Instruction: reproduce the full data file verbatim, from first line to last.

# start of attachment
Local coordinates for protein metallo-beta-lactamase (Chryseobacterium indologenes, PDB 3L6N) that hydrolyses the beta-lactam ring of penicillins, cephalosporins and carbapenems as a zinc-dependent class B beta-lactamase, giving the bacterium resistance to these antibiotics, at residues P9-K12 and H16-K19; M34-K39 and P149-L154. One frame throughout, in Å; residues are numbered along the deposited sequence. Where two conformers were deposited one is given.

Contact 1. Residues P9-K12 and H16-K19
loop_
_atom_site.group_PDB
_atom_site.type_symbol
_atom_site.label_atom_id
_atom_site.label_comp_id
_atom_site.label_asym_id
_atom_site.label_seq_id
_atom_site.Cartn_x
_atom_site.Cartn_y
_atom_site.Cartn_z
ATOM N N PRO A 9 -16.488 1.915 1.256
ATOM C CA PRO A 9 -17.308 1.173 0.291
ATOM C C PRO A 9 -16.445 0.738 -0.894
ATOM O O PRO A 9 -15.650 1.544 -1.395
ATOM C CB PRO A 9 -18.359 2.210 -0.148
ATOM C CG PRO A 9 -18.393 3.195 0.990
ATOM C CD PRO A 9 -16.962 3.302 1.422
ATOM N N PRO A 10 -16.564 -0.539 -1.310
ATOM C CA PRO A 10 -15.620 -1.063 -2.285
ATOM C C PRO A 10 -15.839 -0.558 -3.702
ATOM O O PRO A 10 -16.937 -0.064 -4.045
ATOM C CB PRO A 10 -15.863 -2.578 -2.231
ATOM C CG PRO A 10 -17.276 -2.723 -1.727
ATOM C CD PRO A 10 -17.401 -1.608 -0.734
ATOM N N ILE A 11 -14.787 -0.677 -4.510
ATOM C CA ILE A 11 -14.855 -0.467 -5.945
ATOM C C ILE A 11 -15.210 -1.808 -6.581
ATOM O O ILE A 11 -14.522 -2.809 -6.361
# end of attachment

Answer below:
Local coordinates for protein metallo-beta-lactamase (Chryseobacterium indologenes, PDB 3L6N) that hydrolyses the beta-lactam ring of penicillins, cephalosporins and carbapenems as a zinc-dependent class B beta-lactamase, giving the bacterium resistance to these antibiotics, at residues P9-K12 and H16-K19; M34-K39 and P149-L154. One frame throughout, in Å; residues are numbered along the deposited sequence. Where two conformers were deposited one is given.

Contact 1. Residues P9-K12 and H16-K19
loop_
_atom_site.group_PDB
_atom_site.type_symbol
_atom_site.label_atom_id
_atom_site.label_comp_id
_atom_site.label_asym_id
_atom_site.label_seq_id
_atom_site.Cartn_x
_atom_site.Cartn_y
_atom_site.Cartn_z
ATOM N N PRO A 9 -16.488 1.915 1.256
ATOM C CA PRO A 9 -17.308 1.173 0.291
ATOM C C PRO A 9 -16.445 0.738 -0.894
ATOM O O PRO A 9 -15.650 1.544 -1.395
ATOM C CB PRO A 9 -18.359 2.210 -0.148
ATOM C CG PRO A 9 -18.393 3.195 0.990
ATOM C CD PRO A 9 -16.962 3.302 1.422
ATOM N N PRO A 10 -16.564 -0.539 -1.310
ATOM C CA PRO A 10 -15.620 -1.063 -2.285
ATOM C C PRO A 10 -15.839 -0.558 -3.702
ATOM O O PRO A 10 -16.937 -0.064 -4.045
ATOM C CB PRO A 10 -15.863 -2.578 -2.231
ATOM C CG PRO A 10 -17.276 -2.723 -1.727
ATOM C CD PRO A 10 -17.401 -1.608 -0.734
ATOM N N ILE A 11 -14.787 -0.677 -4.510
ATOM C CA ILE A 11 -14.855 -0.467 -5.945
ATOM C C ILE A 11 -15.210 -1.808 -6.581
ATOM O O ILE A 11 -14.522 -2.809 -6.361